Our guidelines call us to establish clear boundaries for healthy transitions. We develop these boundaries in covenant with our predecessors and/or our successors. The nature of the changes will vary depending on the context and the preferences of the colleague continuing in the role. Requested actions might include everything from staying “friends” but not responding to posts by former congregants up to and including de-friending of former congregants. During a ministry, as you develop new platforms for online communication, consider how you will change your use of the platform when you leave your role.

11. Have I taken power dynamics and the nature of systemic oppression into account in this post or comment?

  • How do power differentials and identity differences affect my use of social media? How do they impact others?
  • Who is missing from this conversation?
  • What can I do to make this conversation more inclusive, just and equitable?

If you hesitate—even for a moment!— over the answers to any of these questions or how to embody our values and Covenant, consult a trusted colleague or good officer.




A. Bullying and Emotional Abuse
B. Tokenism
C. Who is Served by a Minister

A. Bullying and Emotional Abuse

Ministers must not engage in bullying or emotional abuse of colleagues, staff, congregants or anyone else they serve. This may include, but is not limited to, a pattern of:

  • Speech and/or behavior that is derogating, demeaning, controlling, punishing, or manipulative.
  • Withholding communication, support, or resources.
  • Passive-aggressive behavior (covert hostility).
  • Inappropriately leaving a person out of decision-making.
  • Spying, stalking, hovering, and invading someone’s person, space, or belongings.
  • Making threats, judging, destructive criticism, lying, blaming, name-calling, ordering, and raging.
  • Couching criticism in the form of jokes, sarcasm or teasing.
  • Opposing: a pattern of arguing against anything someone says, challenging their perceptions, opinions, and thoughts. Treating another as an adversary, in effect saying “No” to everything, so a constructive conversation is impossible.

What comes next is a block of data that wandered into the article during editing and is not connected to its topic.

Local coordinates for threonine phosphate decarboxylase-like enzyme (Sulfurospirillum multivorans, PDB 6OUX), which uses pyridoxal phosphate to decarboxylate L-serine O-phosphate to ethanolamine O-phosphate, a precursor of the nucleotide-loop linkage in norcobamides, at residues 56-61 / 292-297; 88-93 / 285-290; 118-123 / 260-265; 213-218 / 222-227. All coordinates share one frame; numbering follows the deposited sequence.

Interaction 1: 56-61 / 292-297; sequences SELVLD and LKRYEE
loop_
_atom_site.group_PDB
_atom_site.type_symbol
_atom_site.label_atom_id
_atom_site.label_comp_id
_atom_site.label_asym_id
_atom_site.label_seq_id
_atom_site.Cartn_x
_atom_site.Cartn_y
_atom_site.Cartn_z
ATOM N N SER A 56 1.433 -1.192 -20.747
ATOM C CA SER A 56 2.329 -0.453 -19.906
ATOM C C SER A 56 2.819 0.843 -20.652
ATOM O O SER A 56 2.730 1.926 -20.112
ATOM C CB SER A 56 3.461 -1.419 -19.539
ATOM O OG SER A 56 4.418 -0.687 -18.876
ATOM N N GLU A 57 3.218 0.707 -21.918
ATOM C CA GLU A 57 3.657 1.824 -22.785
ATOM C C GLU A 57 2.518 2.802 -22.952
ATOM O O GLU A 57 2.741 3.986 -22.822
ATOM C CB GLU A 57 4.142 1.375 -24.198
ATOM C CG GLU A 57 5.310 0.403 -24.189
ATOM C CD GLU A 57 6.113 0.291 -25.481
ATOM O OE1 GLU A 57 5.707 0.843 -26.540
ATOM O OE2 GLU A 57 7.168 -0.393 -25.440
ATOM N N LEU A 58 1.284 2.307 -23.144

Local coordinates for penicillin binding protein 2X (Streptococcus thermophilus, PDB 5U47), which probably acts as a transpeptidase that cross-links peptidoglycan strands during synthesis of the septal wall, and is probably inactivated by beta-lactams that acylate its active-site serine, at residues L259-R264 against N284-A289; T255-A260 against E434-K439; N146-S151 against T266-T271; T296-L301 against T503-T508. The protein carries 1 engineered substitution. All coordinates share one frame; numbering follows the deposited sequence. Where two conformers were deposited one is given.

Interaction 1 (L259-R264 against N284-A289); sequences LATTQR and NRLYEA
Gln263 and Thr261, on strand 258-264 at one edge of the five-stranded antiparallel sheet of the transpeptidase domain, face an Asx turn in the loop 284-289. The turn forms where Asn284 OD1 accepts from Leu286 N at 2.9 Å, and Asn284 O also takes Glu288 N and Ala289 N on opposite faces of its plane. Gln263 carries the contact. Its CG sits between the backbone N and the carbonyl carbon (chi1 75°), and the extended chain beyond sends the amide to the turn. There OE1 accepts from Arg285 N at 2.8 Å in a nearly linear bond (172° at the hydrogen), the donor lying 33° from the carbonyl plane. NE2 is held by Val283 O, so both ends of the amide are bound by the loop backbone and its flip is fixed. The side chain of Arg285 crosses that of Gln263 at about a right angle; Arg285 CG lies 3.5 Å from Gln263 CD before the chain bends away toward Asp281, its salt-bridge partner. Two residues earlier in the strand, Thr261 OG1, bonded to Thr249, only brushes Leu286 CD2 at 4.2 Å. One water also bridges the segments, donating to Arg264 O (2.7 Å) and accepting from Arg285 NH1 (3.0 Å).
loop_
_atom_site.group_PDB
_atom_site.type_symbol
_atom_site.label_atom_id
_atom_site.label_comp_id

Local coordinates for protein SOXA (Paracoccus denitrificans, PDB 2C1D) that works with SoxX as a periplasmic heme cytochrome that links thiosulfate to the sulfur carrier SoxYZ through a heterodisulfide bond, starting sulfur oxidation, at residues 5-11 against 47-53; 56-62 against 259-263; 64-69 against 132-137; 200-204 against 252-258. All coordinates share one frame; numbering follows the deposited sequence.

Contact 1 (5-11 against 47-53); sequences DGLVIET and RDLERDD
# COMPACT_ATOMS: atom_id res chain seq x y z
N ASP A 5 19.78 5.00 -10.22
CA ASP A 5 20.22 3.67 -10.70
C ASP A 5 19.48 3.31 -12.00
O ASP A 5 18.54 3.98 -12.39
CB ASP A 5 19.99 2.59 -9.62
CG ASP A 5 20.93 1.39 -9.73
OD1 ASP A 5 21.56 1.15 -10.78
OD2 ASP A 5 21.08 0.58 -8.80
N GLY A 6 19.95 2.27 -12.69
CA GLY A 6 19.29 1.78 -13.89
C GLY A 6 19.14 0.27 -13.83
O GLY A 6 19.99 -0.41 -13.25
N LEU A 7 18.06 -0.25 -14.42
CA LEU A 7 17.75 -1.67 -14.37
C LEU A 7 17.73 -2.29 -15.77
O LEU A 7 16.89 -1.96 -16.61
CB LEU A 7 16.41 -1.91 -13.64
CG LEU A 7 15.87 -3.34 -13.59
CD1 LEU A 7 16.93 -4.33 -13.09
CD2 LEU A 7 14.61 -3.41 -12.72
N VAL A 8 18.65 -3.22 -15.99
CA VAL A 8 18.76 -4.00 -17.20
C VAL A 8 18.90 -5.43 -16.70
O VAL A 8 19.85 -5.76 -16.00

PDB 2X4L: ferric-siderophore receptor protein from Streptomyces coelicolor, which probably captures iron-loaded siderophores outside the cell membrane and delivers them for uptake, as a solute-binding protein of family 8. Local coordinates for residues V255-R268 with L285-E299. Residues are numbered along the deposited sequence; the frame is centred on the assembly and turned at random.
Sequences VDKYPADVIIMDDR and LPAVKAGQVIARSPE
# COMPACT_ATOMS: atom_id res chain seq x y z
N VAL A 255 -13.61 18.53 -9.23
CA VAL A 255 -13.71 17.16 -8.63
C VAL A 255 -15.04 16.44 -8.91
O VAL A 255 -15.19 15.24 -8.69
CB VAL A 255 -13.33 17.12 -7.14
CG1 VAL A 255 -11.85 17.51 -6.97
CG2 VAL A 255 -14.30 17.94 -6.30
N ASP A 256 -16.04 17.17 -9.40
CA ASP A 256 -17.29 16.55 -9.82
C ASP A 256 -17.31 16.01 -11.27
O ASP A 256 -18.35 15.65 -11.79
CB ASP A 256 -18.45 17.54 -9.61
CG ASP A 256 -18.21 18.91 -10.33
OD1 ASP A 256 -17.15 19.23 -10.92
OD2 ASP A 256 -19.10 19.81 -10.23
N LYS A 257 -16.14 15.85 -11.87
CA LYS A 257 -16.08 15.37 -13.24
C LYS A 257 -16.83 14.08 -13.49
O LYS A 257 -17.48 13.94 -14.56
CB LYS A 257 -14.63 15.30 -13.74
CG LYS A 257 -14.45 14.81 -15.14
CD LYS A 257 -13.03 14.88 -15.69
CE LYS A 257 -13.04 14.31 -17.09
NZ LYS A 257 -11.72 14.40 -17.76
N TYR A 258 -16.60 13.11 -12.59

• Blocking: may include switching topics, accusations, or use of words or other means to stop conversation.
  • Discounting and belittling: minimizing or trivializing someone’s feelings, thoughts, experiences, or credentials.
  • Undermining and interrupting: use of words intended to undermine someone’s self-esteem and confidence, such as, “You don’t know what you’re talking about,” finishing sentences, or speaking on someone’s behalf without their permission.
  • Denying: denying that agreements or promises were made, or that a conversation or other events took place, including prior bullying behavior. In the extreme, a persistent pattern of denying is called gaslighting.
  • Isolating a colleague/staff person from systems of support.

Colleagues need to be sensitive to cultural differences in expression. Expressing emotions or raising one’s voice is not in and of itself bullying or emotional abuse. Colleagues also should be sensitive to the fact that prior trauma affects how people interact with each other. One person’s loud expression may be a trigger for another person. If we are triggered by an interaction with a colleague, we can contact a Good Offices Person for help in processing the interaction and restoring covenant. Finally, colleagues should also be aware that appropriate use of power by supervisors, which includes (but is not limited to) setting limits for employees, expecting certain levels of performance, and asking for accountability when expectations are not being met, is not considered bullying.

B. Tokenism

Tokenism in the context in which we practice refers to any superficial gesture, however well-intentioned, of accommodation to the principles of diversity, equity and inclusion of members of underrepresented, historically-marginalized groups. The practice of tokenism may include a sense by a member of the dominant group of fulfilling an ethical mandate, of “doing the right thing”, or of avoiding criticism. Within the context of our ministries, tokenism may appear, for example, in the areas of hiring practices and volunteer recruitment, congregational membership, and programming.

Avoiding tokenism requires ministers to deepen their understanding of the values of promoting such diversity, equity and inclusion.

The following questions may be helpful:

1. When seeking to bring or add diversity to the setting in which I serve, what is my motivation?
a. Am I seeking to make the setting “look” more diverse?
b. Is it to experience a sense of pride in “doing the right thing?”
c. Am I trying to bring in “the (name of marginalized group) perspective?” (There is no such thing as a single perspective within any marginalized group.)
d. Do I expect someone who identifies as a member of a marginalized group to be an “expert” on that identity? (An example would be expecting a transgender person to be an expert on all transgender issues.)

2. When hiring or recruiting volunteers, am I considering the candidate’s identity more than their areas of knowledge and expertise?

3. Am I or is the leadership of the setting in which I serve:
a. hiring or recruiting members of marginalized groups to leadership positions, but keeping all the power?
b. hiring or recruiting members of marginalized groups only for positions related to that identity?
c. maintaining an organizational structure that promotes and protects the dominant culture, which may include practices such as a lack of transparency, withholding information, and making indirect statements?